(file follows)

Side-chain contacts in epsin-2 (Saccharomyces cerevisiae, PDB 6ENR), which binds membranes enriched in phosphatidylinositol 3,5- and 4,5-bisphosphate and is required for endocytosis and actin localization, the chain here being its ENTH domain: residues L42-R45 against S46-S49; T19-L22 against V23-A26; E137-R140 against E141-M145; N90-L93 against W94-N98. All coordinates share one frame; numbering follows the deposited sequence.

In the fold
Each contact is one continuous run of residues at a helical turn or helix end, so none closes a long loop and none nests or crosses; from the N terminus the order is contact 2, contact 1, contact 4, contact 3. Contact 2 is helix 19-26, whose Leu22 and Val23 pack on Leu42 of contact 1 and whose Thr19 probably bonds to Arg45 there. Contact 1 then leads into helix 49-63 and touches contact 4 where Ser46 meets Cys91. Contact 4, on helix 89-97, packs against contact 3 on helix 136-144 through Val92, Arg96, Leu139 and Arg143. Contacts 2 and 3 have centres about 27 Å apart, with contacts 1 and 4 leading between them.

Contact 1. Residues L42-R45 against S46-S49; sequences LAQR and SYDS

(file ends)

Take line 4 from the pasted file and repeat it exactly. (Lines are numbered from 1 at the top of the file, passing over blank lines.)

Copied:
Contact 1. Residues L42-R45 against S46-S49; sequences LAQR and SYDS